In India, on the other hand, the great majority of captives were soldiers, and the length of their captivity sometimes exceeded a dozen years. In both cases, North America and India, the distance from the homeland made both interest in their fate, and interference by the government, more difficult and less forthcoming.
With European conflicts and civil unrest at home, the British had to admit that "in any conflict between national and imperial imperatives, the former had to come first." It was no use sending troops and money abroad to control a shaky empire, if stability and safety at home were in jeopardy.
Just as in Barbary, the perception of the "savages" was varied and conflicting. Their color, culture, and religion rendered them automatically inferior to the British, but the very fact that they were able to capture and enslave so many British men and women made them formidable foes. Also, once in their power, the captives were able to examine these alien cultures up close and learn to appreciate certain aspects, sometimes to the detriment of their own. As in Barbary, some of the ransomed victims opted to stay with their captors, thus validating the fears of the Anglican Church that they would turn "native."
Colley who has taught at Cambridge and Yale, and will be teaching at Princeton this year, is a distinguished historian who could not ignore the parallels with current events.
The epilogue contains a paragraph on Afghanistan that, I believe, deserves to be quoted in its entirety.
"The new intruders (the British) were a classic case in point. They were not, they insisted, at war with the Afghan people themselves, though thousands still died in the fighting, and from its disruption of food supplies and shelter. Nor, the intruders claimed -- with a large measure of truth in this case -- did they seed any permanent, large-scale annexation of Afghan territory. Their quarrel was with the current rulers of Kabul who threatened their own interests and security. Once a coup d'état had been forced, and new and better men governed securely at Kabul, the invaders would retreat back from whence they had come, well pleased. And so -- initially -- it came to pass: and the ease and speed with which the revolution was apparently effected only strengthened the invaders' belief that it was popular with the Afghan people at large."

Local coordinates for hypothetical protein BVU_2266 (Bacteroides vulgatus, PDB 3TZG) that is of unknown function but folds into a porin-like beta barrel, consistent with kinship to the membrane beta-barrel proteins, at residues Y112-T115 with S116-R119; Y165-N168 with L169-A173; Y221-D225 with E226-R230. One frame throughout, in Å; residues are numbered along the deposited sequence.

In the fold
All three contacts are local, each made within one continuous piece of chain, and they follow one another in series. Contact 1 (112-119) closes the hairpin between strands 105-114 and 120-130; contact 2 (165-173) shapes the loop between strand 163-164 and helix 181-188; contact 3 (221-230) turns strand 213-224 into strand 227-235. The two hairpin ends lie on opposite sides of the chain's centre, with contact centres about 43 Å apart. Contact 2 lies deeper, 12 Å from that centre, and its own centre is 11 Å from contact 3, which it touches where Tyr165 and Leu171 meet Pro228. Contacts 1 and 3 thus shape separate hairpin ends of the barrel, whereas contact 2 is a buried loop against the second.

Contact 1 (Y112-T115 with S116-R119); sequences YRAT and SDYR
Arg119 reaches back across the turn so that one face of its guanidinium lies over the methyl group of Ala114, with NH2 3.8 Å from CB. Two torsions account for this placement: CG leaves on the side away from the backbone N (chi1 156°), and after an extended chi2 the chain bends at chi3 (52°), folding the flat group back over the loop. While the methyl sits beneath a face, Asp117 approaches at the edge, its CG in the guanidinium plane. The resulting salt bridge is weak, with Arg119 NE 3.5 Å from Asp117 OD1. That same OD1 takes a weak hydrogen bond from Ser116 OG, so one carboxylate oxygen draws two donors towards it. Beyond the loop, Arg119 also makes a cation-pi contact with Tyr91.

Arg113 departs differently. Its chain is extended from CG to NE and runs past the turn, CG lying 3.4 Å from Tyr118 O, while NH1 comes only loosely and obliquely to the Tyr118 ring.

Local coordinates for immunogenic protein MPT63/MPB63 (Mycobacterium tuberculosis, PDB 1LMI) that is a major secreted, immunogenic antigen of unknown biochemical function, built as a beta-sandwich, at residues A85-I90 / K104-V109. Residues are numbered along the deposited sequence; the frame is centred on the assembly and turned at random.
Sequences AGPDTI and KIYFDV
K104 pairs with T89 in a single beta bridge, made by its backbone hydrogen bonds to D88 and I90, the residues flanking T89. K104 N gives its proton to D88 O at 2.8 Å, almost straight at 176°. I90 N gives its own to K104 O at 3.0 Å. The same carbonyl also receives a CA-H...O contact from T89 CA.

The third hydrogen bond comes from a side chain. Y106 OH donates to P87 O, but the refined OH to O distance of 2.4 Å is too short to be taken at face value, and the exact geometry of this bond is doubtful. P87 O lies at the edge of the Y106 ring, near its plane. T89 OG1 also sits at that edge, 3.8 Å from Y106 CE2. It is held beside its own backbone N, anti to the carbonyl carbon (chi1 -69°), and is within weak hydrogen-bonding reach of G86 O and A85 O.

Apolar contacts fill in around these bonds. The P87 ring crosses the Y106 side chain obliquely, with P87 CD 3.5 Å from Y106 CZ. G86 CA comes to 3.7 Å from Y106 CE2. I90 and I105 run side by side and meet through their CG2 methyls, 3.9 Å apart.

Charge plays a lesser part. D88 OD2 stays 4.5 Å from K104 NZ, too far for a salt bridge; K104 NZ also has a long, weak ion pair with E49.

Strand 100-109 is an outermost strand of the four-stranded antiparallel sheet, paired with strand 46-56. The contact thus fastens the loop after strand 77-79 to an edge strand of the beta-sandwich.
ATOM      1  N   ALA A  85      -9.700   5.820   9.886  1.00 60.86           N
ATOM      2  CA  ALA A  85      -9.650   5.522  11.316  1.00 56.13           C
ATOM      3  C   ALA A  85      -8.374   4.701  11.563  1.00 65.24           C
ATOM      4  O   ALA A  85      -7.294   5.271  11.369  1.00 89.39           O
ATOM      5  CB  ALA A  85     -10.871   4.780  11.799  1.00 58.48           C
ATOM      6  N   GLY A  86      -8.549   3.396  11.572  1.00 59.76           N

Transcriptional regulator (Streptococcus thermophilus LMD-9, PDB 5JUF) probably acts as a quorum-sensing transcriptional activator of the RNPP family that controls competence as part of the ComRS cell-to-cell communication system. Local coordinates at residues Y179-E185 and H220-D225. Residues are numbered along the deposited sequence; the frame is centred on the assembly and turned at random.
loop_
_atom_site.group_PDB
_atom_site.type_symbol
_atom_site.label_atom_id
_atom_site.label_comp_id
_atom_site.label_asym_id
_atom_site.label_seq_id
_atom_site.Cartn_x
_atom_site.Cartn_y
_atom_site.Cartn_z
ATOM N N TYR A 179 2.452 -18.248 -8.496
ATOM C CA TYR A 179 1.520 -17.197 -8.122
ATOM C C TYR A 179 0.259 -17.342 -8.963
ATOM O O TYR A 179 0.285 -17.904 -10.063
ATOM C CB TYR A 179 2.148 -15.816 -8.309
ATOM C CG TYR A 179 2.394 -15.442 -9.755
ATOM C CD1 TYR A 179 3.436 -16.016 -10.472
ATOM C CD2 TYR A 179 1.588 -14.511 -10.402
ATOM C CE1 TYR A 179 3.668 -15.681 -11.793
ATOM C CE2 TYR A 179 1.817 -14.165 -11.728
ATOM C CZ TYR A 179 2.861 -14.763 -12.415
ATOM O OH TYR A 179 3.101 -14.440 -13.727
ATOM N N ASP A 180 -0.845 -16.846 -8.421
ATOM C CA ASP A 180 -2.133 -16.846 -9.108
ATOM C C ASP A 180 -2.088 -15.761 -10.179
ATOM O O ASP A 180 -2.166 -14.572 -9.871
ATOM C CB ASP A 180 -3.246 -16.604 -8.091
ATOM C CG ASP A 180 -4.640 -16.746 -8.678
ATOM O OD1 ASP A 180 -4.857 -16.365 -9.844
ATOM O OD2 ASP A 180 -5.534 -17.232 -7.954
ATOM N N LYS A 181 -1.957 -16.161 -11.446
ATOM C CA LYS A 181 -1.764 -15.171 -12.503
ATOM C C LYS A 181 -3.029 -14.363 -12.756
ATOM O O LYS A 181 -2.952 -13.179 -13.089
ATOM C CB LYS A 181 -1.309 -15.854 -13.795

As the French would say, "sans commentaire."
The end of this adventure is the well-known and documented defeat and massacre of the men, women and children of the British cantonment. Many of them were taken captive, some to be sold as slaves in the Kabul markets, a few to disappear in mountain villages, and some to survive and be rescued. One of the most captivating novels on this subject is "The Mulberry Empire" by Philip Hensher, recently reviewed by United Press International.
Although Colley's book is essentially concerned with the years 1600-1850, her epilogue touches on the after effects, and warns of new modes of imperialism. The American Reinhold Niebuhr said in 1931, "We are the first empire of the world to establish our sway without legions. Our legions are dollars." And Colley comments, "The dollar rules still: but now there are legions too."
("Captives" by Linda Colley, (Pantheon, 379 pages, $27.50.)